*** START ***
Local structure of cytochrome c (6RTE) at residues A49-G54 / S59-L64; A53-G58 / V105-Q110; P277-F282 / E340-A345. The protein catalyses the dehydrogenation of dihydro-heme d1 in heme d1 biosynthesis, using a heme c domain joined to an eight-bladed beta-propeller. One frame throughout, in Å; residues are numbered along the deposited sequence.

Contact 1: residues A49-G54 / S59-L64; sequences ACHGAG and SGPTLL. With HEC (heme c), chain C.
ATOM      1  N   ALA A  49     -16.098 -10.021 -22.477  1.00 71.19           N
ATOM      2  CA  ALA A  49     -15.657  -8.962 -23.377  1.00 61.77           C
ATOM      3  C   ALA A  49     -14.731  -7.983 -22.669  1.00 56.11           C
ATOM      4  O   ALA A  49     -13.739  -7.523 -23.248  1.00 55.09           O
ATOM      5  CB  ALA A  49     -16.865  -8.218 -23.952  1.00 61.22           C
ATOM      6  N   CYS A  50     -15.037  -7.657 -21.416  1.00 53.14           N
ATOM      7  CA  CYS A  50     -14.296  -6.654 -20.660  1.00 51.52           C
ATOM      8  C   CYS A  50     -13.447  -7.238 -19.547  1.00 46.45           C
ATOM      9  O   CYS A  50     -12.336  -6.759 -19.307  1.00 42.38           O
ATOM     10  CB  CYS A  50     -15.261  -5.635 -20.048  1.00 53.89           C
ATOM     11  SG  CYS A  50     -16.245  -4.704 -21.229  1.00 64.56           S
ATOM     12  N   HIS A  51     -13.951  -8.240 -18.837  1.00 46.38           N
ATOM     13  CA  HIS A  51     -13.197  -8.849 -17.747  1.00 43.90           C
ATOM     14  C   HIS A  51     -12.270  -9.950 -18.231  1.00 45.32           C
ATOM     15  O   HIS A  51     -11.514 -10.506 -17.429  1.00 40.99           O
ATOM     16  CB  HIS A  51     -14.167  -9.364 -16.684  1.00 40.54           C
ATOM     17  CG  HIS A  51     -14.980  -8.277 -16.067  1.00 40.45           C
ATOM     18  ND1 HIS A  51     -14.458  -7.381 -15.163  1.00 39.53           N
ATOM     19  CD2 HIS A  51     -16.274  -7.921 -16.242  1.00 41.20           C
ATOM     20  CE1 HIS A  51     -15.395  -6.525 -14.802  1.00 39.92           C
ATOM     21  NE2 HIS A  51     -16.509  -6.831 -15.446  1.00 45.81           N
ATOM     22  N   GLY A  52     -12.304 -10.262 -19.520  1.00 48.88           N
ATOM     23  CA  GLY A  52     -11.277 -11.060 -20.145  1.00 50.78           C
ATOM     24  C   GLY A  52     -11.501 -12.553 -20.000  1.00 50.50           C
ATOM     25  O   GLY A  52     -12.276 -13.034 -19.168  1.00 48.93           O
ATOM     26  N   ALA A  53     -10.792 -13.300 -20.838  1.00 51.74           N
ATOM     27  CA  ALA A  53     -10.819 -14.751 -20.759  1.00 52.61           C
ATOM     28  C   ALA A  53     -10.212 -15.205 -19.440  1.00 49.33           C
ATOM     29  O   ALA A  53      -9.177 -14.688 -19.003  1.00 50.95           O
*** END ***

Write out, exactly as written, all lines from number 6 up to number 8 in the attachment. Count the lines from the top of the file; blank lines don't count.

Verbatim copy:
ATOM      4  O   ALA A  49     -13.739  -7.523 -23.248  1.00 55.09           O
ATOM      5  CB  ALA A  49     -16.865  -8.218 -23.952  1.00 61.22           C
ATOM      6  N   CYS A  50     -15.037  -7.657 -21.416  1.00 53.14           N